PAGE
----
2009-07-17Zeitschriftenartikel DOI: 10.1515/CCLM.2009.306
Comparison of visual vs. automated detection of lipemic, icteric and hemolyzed specimens: can we rely on a human eye?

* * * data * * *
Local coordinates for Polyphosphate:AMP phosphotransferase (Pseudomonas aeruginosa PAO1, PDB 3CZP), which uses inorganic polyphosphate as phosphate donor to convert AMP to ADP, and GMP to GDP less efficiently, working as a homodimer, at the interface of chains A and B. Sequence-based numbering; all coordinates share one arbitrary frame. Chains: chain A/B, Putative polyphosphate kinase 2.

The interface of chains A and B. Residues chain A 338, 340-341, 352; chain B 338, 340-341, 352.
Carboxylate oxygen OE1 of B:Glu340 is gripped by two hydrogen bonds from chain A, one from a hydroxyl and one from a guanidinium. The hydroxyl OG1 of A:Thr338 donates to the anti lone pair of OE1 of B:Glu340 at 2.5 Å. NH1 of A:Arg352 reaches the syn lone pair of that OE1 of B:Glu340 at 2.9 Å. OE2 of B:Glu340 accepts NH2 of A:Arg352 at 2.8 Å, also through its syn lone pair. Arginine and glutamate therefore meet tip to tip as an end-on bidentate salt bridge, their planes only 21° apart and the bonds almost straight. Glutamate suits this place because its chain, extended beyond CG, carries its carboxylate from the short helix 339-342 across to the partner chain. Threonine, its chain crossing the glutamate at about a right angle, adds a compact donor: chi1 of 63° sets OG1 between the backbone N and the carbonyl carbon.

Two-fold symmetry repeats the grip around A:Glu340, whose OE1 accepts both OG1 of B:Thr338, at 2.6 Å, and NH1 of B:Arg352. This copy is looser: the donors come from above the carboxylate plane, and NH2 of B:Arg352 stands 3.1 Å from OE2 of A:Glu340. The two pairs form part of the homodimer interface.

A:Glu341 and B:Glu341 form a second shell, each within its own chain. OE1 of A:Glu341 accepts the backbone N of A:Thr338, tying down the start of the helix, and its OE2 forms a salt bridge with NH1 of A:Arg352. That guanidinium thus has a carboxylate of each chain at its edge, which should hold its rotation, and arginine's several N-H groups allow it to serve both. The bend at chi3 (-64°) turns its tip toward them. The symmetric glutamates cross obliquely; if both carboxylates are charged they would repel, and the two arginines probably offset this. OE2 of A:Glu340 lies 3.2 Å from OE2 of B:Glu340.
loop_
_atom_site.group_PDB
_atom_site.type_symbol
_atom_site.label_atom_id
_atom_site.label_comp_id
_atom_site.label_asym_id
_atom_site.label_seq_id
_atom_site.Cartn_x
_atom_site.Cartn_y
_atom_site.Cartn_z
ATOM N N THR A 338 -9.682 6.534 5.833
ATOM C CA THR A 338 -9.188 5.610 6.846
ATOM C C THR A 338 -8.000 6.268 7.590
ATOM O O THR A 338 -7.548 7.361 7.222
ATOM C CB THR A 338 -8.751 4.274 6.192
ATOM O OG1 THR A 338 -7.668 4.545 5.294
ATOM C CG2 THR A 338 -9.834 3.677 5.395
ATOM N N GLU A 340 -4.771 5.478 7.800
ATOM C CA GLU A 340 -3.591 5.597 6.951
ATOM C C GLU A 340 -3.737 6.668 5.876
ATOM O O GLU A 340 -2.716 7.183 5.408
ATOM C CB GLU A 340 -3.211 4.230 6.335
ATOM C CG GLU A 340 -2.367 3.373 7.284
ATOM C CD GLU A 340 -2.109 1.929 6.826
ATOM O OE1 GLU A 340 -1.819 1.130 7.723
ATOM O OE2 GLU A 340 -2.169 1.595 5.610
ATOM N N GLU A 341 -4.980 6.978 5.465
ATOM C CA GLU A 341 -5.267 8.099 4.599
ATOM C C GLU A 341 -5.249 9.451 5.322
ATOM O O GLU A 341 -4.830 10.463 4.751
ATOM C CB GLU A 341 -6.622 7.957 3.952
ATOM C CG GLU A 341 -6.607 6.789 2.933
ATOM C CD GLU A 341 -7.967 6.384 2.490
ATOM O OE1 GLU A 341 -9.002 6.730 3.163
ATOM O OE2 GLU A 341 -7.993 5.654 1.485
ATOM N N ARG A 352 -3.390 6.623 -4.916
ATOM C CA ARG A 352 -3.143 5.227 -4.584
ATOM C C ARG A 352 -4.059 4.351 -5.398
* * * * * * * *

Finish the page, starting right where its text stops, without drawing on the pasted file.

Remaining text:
Background: Results from hemolyzed, icteric, and lipemic samples may be inaccurate and can lead to medical errors. These preanalytical interferences may be detected using visual or automated assessment. Visual inspection is time consuming, highly subjective and not standardized. Our aim was to assess the comparability of automated spectrophotometric detection and visual inspection of lipemic, icteric and hemolyzed samples. Methods: This study was performed on 1727 routine biochemistry serum samples. Automated detection was performed using the Olympus AU2700 analyzer. We assessed: 1) comparability of visual and automated detection of lipemic, icteric and hemolyzed samples, 2) precision of automated detection, and 3) inter-observer variability for visual inspection. Results: Weighted κ coefficients for comparability of visual and automated detection were: 0.555, 0.529 and 0.638, for lipemic, icteric and hemolyzed samples, respectively. The precision for automated detection was high for all interferences, with the exception of samples being only slightly lipemic. The best overall agreement between observers was present in assessing lipemia (mean weighted κ=0.698), whereas the lowest degree of agreement was observed in assessing icterus (mean weighted κ=0.476). Conclusions: Visual inspection of lipemic, icteric and hemolyzed samples is highly unreliable and should be replaced by automated systems that report serum indices. Clin Chem Lab Med 2009;47:1361–5.
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